ONE of the first acts of Charles III after he was formally proclaimed King was to affirm the independence of the Church of Scotland.

After the formal ascension ­ceremony yesterday, which was ­televised for the first time at the new King’s request, he made an oath ­“relating to the security of the Church of Scotland”.

Although he is now head of the Church of England – like all ­monarchs of England since the time of Henry VIII – Charles is not the supreme governor of the Church of Scotland.

The Church of Scotland (the Kirk) is not state controlled, and neither the Scottish nor the Westminster ­Parliaments are involved in Kirk ­appointments.

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The Kirk’s status as the national Church in Scotland dates from 1690, when Parliament restored Scottish Presbyterianism, and is guaranteed under the Act of Union of Scotland and England of 1707.

Its Presbyterian governing system means that no one person or group within the Church has more ­influence or say than any other.

The sovereign has the right to ­attend the General Assembly of the Church of Scotland, but not to take part in its deliberations. There is a ceremonial role for the Lord High Commissioner who is appointed by the monarch. The late Queen on ­occasion filled the role personally, such as when she opened the General Assembly in 1977 and 2002, her ­Silver and Golden ­Jubilee years.

As the supreme governor of the Church of England and “Defender of the Faith”, the monarch formally appoints its clerics to high-ranking positions, such as archbishop, on the advice of the UK Prime Minister who is advised by church leaders.

After yesterday’s Ascension ­Council ceremony, King Charles also declared there would be a bank ­holiday to mark the Queen’s funeral on September 19.

During the ceremony at St James’s Palace in London, which was ­attended by judges and senior politicians, including First Minister Nicola ­Sturgeon and former first minister Alex Salmond, the clerk of the Privy Council, Richard Tilbrook, proclaimed Charles “King, head of the Commonwealth, Defender of the Faith”, before declaring “God Save the King”.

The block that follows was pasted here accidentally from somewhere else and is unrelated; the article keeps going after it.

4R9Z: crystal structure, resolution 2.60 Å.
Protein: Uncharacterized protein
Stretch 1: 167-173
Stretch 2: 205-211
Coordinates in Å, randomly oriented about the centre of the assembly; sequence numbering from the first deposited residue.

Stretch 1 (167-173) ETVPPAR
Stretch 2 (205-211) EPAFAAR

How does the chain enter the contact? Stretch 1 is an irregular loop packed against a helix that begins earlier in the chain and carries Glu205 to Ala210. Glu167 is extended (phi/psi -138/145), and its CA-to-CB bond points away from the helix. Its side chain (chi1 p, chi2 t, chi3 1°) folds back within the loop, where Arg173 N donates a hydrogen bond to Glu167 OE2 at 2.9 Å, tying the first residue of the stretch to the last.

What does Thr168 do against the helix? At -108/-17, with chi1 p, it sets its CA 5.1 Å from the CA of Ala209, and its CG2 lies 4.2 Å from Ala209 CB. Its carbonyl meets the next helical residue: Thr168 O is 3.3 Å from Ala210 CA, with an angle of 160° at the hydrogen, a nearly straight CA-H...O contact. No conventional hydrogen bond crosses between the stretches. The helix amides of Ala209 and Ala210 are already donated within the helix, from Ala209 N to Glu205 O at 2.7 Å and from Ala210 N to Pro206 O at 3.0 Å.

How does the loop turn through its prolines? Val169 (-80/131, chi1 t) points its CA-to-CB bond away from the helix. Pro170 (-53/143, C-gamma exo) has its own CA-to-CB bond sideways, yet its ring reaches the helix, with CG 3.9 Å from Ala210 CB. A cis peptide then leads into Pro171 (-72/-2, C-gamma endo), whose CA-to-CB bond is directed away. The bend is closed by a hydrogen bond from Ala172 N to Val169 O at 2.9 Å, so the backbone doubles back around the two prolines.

Keeping with tradition, the new monarch did not attend the ­ceremony, only joining after he was proclaimed monarch, to hold his first Privy ­Council meeting.

He said it was his “most sorrowful duty” to announce the death of his mother, Queen Elizabeth, who died on Thursday at Balmoral Castle.

Speaking at the following Privy Council meeting, he said: “I know how deeply you and the entire ­nation, and I think I may say the whole world, sympathise with me in this ­irreparable loss we have all suffered.”

“[The Queen’s] reign was ­unequalled in its duration, its ­dedication and its devotion. Even as we grieve, we give thanks for this most faithful life.”

He dedicated the rest of his life to serving as King.

Afterwards, cheers of “God save the King” and applause broke outside the Palace followed by the throng of ­thousands of people singing the ­national anthem.

Similar proclamations will take place at noon today in Scotland, Wales, and Northern Ireland.

At Balmoral yesterday, ­Princess Anne, Prince Andrew, Prince ­Edward and their families met well-wishers and viewed tributes following a prayer service at Crathie Kirk.

Princess Eugenie laid a posy of flowers and Prince Andrew thanked people for paying their respects to his late mother.

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Throughout the day, a constant stream of people of all nationalities and ages arrived to lay flowers and mark the passing of the Queen.

In London, the new King held an audience with Prime Minster Liz Truss and her Cabinet before meeting opposition leaders SNP Westminster leader Ian Blackford, Labour’s Keir Starmer and Lib Dem Ed Davey.

The Russian president Vladimir Putin was the first world leader to send ­congratulations to Charles on becoming King.

Meanwhile, Prime Minister Liz Truss and other party leaders took the oath of allegiance to the new King as Parliament met for a rare Saturday sitting.